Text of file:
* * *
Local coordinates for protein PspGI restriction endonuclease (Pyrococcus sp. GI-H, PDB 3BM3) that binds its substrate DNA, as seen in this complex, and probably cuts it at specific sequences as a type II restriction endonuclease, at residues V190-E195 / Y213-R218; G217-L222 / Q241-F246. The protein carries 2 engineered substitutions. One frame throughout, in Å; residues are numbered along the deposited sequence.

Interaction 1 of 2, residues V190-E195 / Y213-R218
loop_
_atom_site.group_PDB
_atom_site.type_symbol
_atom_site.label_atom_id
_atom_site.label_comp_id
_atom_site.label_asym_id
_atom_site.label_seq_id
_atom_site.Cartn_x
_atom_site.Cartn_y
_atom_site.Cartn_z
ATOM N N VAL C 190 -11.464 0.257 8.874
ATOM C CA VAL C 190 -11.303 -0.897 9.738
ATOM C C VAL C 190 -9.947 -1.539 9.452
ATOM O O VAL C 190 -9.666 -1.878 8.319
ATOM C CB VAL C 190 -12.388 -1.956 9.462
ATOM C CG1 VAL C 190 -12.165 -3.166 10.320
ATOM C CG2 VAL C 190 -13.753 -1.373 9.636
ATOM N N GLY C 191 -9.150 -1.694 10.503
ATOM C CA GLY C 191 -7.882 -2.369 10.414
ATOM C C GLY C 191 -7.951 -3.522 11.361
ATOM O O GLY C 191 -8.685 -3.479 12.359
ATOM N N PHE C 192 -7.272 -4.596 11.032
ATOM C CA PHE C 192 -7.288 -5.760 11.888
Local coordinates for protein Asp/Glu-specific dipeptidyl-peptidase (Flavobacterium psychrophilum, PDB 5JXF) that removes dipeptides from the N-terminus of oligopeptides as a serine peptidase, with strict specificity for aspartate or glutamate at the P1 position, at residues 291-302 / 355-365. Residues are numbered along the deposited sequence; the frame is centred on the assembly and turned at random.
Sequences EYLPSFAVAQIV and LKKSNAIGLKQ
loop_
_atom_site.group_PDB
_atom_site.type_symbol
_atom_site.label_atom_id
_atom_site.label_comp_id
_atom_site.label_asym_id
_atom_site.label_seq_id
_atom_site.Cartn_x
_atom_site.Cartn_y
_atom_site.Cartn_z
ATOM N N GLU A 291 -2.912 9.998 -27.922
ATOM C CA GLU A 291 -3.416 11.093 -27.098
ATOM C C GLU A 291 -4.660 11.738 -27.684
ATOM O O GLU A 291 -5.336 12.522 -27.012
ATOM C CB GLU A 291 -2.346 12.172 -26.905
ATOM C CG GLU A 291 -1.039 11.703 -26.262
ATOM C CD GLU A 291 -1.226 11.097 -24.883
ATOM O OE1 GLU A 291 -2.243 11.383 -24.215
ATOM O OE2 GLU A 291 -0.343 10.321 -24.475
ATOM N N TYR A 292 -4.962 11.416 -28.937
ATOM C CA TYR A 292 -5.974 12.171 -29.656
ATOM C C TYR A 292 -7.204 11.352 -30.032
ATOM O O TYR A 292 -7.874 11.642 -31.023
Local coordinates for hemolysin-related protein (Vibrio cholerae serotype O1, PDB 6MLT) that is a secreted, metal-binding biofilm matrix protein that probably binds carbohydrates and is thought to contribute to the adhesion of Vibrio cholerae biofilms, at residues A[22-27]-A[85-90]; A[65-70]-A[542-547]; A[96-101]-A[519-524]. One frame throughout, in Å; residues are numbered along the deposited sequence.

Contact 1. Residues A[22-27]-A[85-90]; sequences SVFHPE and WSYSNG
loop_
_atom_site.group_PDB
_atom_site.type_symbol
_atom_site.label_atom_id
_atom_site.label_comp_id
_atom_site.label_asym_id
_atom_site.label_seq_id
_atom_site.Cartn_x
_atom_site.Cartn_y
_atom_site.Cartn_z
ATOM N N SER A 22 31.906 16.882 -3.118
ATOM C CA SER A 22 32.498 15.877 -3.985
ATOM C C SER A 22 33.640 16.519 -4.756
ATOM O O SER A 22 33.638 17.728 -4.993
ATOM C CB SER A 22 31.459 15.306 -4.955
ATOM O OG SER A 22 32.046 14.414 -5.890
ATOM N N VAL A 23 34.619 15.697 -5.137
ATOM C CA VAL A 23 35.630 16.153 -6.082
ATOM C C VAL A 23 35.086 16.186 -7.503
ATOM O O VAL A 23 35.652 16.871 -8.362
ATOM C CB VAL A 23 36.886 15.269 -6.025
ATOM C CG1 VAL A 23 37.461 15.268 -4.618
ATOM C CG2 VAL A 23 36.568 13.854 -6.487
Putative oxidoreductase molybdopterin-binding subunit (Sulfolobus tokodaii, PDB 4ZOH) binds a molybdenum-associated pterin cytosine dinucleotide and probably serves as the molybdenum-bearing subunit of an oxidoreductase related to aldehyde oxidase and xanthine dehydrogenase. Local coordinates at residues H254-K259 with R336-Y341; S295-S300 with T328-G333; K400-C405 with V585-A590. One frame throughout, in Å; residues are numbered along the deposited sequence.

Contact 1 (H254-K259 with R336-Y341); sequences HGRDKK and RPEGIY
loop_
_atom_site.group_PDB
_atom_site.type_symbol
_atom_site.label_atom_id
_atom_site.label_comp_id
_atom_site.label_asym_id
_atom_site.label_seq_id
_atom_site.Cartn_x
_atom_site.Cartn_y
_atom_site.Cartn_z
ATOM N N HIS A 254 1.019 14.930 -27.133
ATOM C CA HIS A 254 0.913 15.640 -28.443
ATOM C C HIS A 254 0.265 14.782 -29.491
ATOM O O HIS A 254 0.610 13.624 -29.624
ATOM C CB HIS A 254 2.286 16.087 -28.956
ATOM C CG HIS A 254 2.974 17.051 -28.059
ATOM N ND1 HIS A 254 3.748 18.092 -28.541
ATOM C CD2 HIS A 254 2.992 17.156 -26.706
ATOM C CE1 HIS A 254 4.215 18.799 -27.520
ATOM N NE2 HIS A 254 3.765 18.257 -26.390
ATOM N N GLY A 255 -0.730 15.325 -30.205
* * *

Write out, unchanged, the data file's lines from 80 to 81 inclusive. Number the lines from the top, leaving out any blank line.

_atom_site.type_symbol
_atom_site.label_atom_id